Playing hockey was the only time Neil Carpenter skated - until his mother took him to see an ice show.
“The very next Christmas I was gifted a pair of figure skates,” said the Orillia resident, speaking to about 20 attendees at the Sunday circle of Storytelling Orillia. “I started going to the outdoor rink at my school and beating my face in the ice, learning how to use the figure skates.”
Carpenter told Sunday's audience that once he learned how to use the figure skates, his family signed him up for the skating club in Galt, where he was born.
“I got a partner in the first year,” said Carpenter, talking about Linda Ward, who skated with him for a decade. “We both competed in singles, dance and pairs.”
Starting in 1955 as a professional skater, Carpenter and Ward went on to compete in the 1964 Winter Olympics, 1963 World Skating Championships and Canadian Championships in those years as well.
After competing in the Winter Olympics, he and Ward stayed in Europe for the World Championships, but the pair wasn’t able to compete because Carpenter caught the flu.
To get to the next level, those around him recommended he move to Toronto and find a different coach.
Knowing such a move would put immense financial pressure on his parents, Carpenter decided to withdraw from the competitive world of figure skating.
Following that career-ending move, he started teaching figure skating in North Bay, before moving to Hamilton and, eventually, to Orillia.
Carpenter has taught many figure skating champions, such as Ron Shaver, Scott Hamilton (U.S.), Susanna Driano (Italy) Ronald Koppelent (Austria) and Cameron Medhurst of Australia.
Carpenter also taught Canadian Olympian Scott Moir’s mother, her twin sister and other siblings.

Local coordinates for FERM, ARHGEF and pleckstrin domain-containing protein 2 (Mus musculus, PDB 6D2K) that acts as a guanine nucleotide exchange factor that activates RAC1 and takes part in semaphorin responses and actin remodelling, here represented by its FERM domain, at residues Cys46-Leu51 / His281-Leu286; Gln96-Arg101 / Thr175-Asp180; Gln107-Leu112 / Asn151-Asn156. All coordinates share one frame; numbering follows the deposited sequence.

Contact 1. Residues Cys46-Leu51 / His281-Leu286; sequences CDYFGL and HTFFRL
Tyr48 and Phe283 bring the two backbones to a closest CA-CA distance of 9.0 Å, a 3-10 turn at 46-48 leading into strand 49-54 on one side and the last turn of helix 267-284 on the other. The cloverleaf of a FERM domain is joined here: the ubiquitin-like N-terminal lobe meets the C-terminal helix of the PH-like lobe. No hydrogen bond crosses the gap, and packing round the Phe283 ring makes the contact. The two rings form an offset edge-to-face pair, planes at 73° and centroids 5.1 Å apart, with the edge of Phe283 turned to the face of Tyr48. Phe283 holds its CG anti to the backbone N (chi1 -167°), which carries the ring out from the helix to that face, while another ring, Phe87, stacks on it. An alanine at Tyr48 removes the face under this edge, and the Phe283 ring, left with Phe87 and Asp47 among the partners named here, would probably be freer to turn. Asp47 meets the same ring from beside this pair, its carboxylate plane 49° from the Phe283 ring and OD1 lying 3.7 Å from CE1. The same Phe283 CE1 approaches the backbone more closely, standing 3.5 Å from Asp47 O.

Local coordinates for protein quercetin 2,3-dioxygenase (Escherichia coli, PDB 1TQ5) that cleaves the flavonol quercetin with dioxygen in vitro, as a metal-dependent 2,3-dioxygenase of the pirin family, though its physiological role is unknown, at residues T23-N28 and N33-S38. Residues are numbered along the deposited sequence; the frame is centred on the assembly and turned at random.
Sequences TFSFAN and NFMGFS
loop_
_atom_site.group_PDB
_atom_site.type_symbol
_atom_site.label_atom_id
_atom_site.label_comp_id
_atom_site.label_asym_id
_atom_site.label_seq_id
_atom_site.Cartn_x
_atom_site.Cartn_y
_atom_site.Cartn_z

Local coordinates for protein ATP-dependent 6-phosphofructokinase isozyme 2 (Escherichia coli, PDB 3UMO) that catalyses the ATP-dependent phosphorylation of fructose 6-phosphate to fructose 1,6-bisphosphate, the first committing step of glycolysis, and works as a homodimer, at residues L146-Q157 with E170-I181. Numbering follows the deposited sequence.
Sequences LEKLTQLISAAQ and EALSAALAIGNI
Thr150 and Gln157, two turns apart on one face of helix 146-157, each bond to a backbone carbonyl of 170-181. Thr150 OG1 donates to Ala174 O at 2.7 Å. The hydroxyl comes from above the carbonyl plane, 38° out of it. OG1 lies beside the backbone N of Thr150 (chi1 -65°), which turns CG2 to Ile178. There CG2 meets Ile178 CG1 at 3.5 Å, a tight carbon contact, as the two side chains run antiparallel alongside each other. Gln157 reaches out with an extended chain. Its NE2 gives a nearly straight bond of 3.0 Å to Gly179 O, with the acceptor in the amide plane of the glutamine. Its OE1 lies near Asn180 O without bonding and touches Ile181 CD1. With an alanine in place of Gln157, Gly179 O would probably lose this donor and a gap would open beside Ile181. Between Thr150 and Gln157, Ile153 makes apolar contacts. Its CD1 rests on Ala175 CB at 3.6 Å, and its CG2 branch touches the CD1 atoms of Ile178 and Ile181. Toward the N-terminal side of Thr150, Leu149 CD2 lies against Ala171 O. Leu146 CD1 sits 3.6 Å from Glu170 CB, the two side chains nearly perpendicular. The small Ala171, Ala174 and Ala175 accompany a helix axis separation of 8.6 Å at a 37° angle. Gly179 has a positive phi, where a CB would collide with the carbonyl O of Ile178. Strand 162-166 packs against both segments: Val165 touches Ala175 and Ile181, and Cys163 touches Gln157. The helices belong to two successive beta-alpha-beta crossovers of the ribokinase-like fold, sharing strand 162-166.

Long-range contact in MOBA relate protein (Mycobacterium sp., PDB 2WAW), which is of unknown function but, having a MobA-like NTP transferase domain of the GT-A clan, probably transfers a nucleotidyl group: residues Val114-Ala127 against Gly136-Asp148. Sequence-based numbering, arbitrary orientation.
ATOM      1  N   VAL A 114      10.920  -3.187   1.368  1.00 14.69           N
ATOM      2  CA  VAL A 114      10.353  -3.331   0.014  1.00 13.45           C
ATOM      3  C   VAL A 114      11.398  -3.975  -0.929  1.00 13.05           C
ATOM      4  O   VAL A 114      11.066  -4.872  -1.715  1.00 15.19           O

Having been in the business for so long, Carpenter said, he has noticed that a lot has changed in coaching rules and the sport itself.
“They (Skate Canada) are trying to make things easy for people,” he said. “In my opinion, I don’t think the young folks are taught to work as hard as they were back in the day. That’s my opinion. I could get crucified for it, but I just don’t see the same commitment from the young people today that there was years ago.”
It’s not something the 73-year-old thinks will change in his lifetime.
But coaching isn’t just about teaching someone how to skate, said Carpenter. He said only a minor part of figure skating is about skating.
“The major part is life lessons like time, space and stress management,” he noted. “I think I’ve taught skaters more manners than I’ve taught skating.”
Local figure skater Stephanie Lamb, who took lessons from Carpenter, said she could attest to that.
“You learn how to handle pressure, you really do,” said Lamb, adding she also learned how to simultaneously juggle several life commitments. “It also teaches you self-reliance, because you’re out there by yourself. And you have to be accountable for how well you do.”
As a teacher, she said, Carpenter is very patient and frank.
“If you’re not doing something right, or if there’s something you can improve on, he will let you know,” said Lamb.
Figure skating, like any other competitive sport, said Carpenter, is a commitment you have to make.
“It starts with a desire and without the hard work and commitment it just becomes a dream,” he said. “For it to become reality, you have to put the time in; you have to stay focused. You have to commit yourself to doing what you think has to be done to get you where you want to go.”
And when you fail, he said, “You just put your skates back on and work to avoid the things you did.”
Sunday's talk was part of the weekend-long Storytelling Orillia event held at the Orillia Museum of Art and History.
Being invited to speak wasn’t something Carpenter was expecting.
“I was a little bit surprised because I just do my own thing and don’t really (talk) much about what I’ve done or what I’ve accomplished,” said Carpenter, who helps out at Rotary Place by sharpening skates for visitors. “I was honoured, but I was a bit surprised.”